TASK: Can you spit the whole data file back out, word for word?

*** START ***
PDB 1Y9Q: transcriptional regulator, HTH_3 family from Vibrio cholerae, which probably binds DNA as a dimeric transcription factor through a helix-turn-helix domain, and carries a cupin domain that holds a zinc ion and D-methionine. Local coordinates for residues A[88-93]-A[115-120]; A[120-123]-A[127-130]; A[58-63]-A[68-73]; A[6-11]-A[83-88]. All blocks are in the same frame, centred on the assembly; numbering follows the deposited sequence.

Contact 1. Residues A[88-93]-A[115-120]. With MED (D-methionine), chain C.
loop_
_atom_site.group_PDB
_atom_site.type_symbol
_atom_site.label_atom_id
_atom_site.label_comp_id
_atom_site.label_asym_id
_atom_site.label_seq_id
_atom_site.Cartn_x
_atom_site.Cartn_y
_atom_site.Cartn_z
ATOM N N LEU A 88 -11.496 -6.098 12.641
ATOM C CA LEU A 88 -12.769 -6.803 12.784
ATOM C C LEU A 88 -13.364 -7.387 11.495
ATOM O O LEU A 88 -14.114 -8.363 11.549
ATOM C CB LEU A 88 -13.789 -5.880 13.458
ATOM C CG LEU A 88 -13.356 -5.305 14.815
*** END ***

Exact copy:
PDB 1Y9Q: transcriptional regulator, HTH_3 family from Vibrio cholerae, which probably binds DNA as a dimeric transcription factor through a helix-turn-helix domain, and carries a cupin domain that holds a zinc ion and D-methionine. Local coordinates for residues A[88-93]-A[115-120]; A[120-123]-A[127-130]; A[58-63]-A[68-73]; A[6-11]-A[83-88]. All blocks are in the same frame, centred on the assembly; numbering follows the deposited sequence.

Contact 1. Residues A[88-93]-A[115-120]. With MED (D-methionine), chain C.
loop_
_atom_site.group_PDB
_atom_site.type_symbol
_atom_site.label_atom_id
_atom_site.label_comp_id
_atom_site.label_asym_id
_atom_site.label_seq_id
_atom_site.Cartn_x
_atom_site.Cartn_y
_atom_site.Cartn_z
ATOM N N LEU A 88 -11.496 -6.098 12.641
ATOM C CA LEU A 88 -12.769 -6.803 12.784
ATOM C C LEU A 88 -13.364 -7.387 11.495
ATOM O O LEU A 88 -14.114 -8.363 11.549
ATOM C CB LEU A 88 -13.789 -5.880 13.458
ATOM C CG LEU A 88 -13.356 -5.305 14.815